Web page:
On my very first trip to Paris, many moons ago in 1976, one of the must-sees on my bucket list was the famed area of Montmartre, up on a hill 430 feet high, because it had three important features for me and my soul sister with whom I was travelling for the very first time to Europe.
These were the Basilica of Sacré Coeur, the Place du Tertre or the Montmartre Village central square, and the Moulin Rouge. The irony of my selection did not escape me – from the bastion of Catholicism to the birthplace of the can-can…
The great white domes of the Basilica of Sacré Coeur were visible from the air as we were coming in to land at Charles de Gaulle. I was all but bouncing in my seat, pointing out and practically yelling “I can see it, I can see it – that’s the Sacré Coeur!!!”. I was a bit of a history buff (still am) and was going to actually visit all the grand monuments of which I’d read so much. The Sacré Coeur was designed by Paul Abadie and its construction spanned almost four decades from 1876 to 1914, although poor Paul Labadie died in 1884 after the foundation was laid. Magnificent, spectacular, awesome (meaning inspiring awe and not the modern jargon of calling everything awesome) – no adjectives could describe the beautiful structure that soared above our heads. Bypassing the funiculaire, we decided to climb the steps, all the while muttering that it could have been the wrong choice! But the moment of glory? Lighting a candle in the Basilica for the first time was an indescribable feeling … I have done this every time I have visited Paris since (which is a fair number…) but that first time has stayed in my memory.
From the Basilica, we went round the back, where we were considerably startled by the mimes painted in white, before arriving at the Place du Tertres, the artists’ square. It was exactly as I’d imagined it, with artists setting up their easels for the tourists – we were on a shoestring budget, so reluctantly shook our heads to being painted, but stood by and watched their brushes flying smoothly over the canvases, being reminded of the time when Montmartre was the mecca of modern art.
By the 19th century, the butte was famous for its cafes and ginguettes (which is such a more elegant word for what is essentially a bar which also serves food) with public dancing and cabarets. Le Chat Noir became a popular haunt for writers and poets. Downhill to the south-west is the red-light district of Pigalle , which we had to visit with a little flutter in our stomachs because we were visiting a red-light area. The Moulin Rouge opened in 1889 in the Jardin de Paris, but after being destroyed by a fire, reopened again in 1921 in all its glory. It was the birthplace of the can-can, which is also why I so wanted to see it, having seen the movie Can-can with the impish Shirley Maclaine and the delightful Maurice Chevalier. Unfortunately, due to the fact that we were on a shoe-string budget, we were unable to go in – which I rectified about 30 years later, when I went for a dinner-show with another friend and my dream came true - to visit and sample the delights of the first French cabaret I had lusted over for such a long time.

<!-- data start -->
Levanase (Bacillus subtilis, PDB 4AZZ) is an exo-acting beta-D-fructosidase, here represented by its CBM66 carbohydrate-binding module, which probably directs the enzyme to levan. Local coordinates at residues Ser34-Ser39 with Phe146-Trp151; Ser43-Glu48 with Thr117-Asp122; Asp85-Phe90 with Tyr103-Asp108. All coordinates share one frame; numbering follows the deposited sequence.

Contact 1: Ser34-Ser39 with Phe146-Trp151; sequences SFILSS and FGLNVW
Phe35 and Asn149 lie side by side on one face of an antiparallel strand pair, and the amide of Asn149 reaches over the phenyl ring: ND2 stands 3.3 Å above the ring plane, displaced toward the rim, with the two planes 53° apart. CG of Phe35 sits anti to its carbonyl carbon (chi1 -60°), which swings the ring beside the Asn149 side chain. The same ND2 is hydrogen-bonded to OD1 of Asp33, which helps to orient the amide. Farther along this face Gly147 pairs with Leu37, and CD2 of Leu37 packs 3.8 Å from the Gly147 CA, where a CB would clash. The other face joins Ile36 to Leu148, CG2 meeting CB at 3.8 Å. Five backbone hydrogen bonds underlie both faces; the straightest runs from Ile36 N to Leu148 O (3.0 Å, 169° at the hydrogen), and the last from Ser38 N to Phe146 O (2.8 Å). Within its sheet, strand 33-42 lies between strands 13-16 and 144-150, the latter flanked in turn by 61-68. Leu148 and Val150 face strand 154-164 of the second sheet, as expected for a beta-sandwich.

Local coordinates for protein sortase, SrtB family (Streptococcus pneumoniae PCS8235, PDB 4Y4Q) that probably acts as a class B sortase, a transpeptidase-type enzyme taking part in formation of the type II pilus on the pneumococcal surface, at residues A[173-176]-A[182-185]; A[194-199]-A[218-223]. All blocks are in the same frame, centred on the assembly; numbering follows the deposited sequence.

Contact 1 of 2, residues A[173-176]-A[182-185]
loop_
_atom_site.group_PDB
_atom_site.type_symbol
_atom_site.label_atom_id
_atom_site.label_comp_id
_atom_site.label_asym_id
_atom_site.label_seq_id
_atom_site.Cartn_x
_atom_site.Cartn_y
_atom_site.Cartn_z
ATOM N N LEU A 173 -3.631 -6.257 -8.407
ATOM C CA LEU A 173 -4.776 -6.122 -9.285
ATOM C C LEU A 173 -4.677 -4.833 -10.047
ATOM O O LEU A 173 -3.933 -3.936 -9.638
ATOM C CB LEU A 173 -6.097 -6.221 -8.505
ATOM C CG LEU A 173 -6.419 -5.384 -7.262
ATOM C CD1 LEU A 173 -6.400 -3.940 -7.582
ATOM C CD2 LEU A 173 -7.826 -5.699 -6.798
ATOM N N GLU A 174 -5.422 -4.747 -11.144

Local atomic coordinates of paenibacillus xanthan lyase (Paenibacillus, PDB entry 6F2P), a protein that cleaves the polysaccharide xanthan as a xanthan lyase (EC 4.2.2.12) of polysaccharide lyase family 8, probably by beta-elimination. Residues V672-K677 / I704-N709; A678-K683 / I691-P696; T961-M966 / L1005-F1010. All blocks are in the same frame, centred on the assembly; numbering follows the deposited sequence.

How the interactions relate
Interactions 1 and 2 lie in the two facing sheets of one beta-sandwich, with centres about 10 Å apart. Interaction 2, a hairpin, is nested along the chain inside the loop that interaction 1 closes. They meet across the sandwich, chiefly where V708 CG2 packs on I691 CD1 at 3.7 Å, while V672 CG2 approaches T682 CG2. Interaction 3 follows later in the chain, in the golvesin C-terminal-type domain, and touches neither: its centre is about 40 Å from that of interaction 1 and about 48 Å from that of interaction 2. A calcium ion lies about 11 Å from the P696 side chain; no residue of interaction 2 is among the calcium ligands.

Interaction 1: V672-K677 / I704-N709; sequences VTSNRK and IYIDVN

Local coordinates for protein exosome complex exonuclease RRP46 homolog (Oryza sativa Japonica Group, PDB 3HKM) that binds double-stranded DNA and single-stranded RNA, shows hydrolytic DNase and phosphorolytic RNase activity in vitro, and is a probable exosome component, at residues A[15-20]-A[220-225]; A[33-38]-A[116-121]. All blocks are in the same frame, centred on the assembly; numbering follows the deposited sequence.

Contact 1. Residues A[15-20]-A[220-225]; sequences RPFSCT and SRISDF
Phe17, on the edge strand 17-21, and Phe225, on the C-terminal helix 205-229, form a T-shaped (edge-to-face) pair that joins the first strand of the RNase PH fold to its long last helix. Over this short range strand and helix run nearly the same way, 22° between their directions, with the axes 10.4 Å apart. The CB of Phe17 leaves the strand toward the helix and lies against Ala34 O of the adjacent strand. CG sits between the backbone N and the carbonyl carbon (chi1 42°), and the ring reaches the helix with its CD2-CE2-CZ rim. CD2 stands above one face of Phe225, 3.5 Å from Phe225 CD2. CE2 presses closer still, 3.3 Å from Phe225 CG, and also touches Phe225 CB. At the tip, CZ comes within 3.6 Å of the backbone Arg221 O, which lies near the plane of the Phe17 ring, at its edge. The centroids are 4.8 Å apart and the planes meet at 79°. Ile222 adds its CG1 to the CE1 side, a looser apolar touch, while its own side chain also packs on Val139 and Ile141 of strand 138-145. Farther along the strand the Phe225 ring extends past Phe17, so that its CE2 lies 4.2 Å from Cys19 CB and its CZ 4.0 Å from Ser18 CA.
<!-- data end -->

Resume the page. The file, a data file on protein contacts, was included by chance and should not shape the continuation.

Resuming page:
The Moulin Rouge opened in 1889 in the Jardin de Paris, but after being destroyed by a fire, reopened again in 1921 in all its glory. ©Moulin-Rouge-D.Duguet
Much time has passed since my first visit and Montmartre has evolved significantly over the years, but the one thing that has always stayed constant in Montmartre? Its timeless appeal. The Sacré Coeur still continues to watch over Paris from its imposing height and is still one of the first monuments one sees when flights hover above CDG before landing.
You still have eager tourists striking a pose for artists at street corners and the Moulin Rouge continues to allure with its legendary Can-can. Yesteryear’s cameras have been replaced by trendy mobile phones and their equally trendy inbuilt cameras both of which, I do admit, do full justice in capturing the vibrant beauty of Montmartre perfectly!